In reading reviews of the CBS coverage, most focus seems to be on the announcing and how they followed the Tiger-Phil drama. Bradley Klein charted these numbers:
The first commercial break didn’t come until 66 minutes into the telecast, and all told, by my count, we saw only 20 minutes of ads. That left time for golf, 378 shots in all shown live or “a moment ago.” Those shots comprised 57 drives; 96 full approaches into greens; six pitch-outs; 35 chips, recoveries or sand shots; 52 long putts, 83 short putts and 49 tap-ins. As for the common argument that we see too much putting, the evidence shows that 49 percent of all shots shown took place on the green.
Michael Hiestand in the USA Today really doesn't say much at all, but I thought I'd link it anyway. Kind of following in that Rudy Martzke tradition, isn't he?
Chris Zelkovich picks on some of the sappier CBS comments in entertaining fashion. Don't worry, PK, he doesn't mention you!
Unmentioned in these reviews is the impact of Augusta Live, the amazing online bonus coverage that DirectTV subscribers also had access too.
On the live blogs here, we were consistently astonished just how few live shots CBS shows in comparison to what we were seeing in the online coverage of Amen Corner and the 15th/16h holes. Our friends watching BBC reported comments from post round interviews we never would have gotten and several other observations based on seeing actual golf shots instead of pre-packaged material.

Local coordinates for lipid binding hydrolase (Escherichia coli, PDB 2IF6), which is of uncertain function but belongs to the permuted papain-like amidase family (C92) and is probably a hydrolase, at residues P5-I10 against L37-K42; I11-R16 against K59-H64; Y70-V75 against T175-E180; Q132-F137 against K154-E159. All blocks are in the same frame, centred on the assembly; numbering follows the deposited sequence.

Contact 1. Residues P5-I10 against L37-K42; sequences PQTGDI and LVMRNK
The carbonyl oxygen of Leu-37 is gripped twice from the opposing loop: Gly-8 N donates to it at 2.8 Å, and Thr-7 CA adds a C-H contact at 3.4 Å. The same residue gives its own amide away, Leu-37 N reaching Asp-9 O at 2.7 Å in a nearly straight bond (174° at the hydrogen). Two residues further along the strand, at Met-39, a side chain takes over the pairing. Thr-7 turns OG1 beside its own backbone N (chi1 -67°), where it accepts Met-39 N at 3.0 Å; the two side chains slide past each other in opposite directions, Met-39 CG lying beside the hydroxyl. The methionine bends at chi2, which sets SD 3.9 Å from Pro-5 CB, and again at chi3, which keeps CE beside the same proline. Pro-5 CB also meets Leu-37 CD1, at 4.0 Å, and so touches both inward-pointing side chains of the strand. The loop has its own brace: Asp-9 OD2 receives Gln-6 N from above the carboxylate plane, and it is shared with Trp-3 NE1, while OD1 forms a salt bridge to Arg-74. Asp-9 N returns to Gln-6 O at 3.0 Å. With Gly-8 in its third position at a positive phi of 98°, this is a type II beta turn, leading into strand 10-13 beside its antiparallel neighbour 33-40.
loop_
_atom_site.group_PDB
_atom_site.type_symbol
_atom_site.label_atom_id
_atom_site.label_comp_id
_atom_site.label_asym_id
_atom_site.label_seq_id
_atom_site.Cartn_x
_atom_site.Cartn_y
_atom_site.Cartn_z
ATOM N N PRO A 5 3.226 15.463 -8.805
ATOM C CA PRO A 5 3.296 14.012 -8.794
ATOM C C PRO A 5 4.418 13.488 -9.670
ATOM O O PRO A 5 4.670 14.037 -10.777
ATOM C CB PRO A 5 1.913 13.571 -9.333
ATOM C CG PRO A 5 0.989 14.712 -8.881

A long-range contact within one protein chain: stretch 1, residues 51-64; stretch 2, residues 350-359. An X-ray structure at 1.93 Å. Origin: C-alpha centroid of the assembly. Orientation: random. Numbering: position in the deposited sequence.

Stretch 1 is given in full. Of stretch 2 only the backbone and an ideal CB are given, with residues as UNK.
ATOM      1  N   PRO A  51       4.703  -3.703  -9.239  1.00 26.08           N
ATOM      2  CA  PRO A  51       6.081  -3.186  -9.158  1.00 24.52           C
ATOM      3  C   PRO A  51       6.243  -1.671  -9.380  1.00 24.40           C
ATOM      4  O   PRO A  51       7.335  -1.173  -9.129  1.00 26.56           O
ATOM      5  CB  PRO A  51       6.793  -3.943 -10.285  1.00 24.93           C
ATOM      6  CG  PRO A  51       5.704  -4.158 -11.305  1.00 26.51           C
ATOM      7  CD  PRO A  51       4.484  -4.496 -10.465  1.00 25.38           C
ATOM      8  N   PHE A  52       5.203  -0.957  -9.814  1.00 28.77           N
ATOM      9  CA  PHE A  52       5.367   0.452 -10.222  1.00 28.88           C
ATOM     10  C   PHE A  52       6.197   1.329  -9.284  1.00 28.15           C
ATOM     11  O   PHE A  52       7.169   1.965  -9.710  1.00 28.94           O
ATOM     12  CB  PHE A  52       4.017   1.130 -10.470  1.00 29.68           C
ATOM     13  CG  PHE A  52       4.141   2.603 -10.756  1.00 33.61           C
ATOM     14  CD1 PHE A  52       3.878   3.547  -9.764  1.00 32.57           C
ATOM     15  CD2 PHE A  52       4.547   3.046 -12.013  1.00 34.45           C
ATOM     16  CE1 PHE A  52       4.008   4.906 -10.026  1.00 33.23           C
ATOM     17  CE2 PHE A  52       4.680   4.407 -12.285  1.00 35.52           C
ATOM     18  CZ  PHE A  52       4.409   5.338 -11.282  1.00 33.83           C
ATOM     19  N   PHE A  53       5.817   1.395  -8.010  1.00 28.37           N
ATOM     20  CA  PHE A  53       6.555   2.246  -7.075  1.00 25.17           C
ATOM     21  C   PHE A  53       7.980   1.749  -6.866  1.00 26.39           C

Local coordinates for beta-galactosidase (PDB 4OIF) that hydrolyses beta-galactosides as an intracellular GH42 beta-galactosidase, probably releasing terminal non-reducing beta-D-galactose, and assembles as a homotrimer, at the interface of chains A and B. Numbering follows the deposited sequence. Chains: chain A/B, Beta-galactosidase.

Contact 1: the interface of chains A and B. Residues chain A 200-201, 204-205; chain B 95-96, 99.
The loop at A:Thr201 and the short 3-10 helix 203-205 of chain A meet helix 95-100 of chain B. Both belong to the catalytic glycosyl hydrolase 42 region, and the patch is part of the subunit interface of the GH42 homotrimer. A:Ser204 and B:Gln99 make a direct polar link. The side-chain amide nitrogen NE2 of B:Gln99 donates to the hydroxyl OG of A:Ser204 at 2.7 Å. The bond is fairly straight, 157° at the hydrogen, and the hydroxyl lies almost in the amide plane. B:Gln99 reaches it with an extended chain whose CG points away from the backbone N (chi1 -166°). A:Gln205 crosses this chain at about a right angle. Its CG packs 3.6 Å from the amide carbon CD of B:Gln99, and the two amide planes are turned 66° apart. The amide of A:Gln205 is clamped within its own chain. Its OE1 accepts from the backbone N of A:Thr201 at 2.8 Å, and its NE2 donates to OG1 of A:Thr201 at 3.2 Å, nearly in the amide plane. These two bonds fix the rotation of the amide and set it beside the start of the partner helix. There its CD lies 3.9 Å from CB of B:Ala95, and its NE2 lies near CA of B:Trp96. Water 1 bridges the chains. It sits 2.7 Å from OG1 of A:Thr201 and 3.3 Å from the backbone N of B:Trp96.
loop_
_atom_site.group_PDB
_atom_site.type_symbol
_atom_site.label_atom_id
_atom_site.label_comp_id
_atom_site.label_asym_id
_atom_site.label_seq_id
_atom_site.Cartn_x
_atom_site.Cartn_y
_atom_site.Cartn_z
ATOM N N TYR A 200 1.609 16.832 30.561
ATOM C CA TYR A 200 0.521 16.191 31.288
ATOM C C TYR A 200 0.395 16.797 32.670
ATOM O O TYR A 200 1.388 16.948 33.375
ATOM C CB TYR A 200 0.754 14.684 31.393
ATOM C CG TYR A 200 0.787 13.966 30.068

For instance, we live blog participants knew all about Anthony Kim's historic round Friday as well as Rory McIlroy's disastrous finish and his ruling controversy, all thanks to Augusta Live or tips from viewers overseas. Yet for CBS, it was if they had a set script and no golf was going to get in the way.
Also disastrous was the 12th hole sequence Sunday. Every year the 12th tee caddy-player discussions provide us with the ultimate pressure moment. When Phil and Tiger arrived there, Ian Baker Finch and Nick Faldo talked over way too much of the club selection discussions. Now, I admire both as announcers and Faldo was particularly strong last week. So part of me wonders if they are told to talk viewers through things because there are so many non-golfers watching.
But I couldn't help noticing that Ian Eagle and Matt Gogel, announcing on Amen Corner Live coverage, went silent as Tiger-Stevie/Phil-Bones made the all-important 12th tee decision. (In hindsight, I should have muted my CBS feed.)
So my question: Is Augusta Live undermining CBS's credibility by exposing just how few live shots we see and golf shots period? Or is this merely the future of the broadcasting the Masters, where a network feed is an excessively-produced, almost documentary-style telecast for the masses while we viewers at home select feeds we want to watch, ala Augusta Live?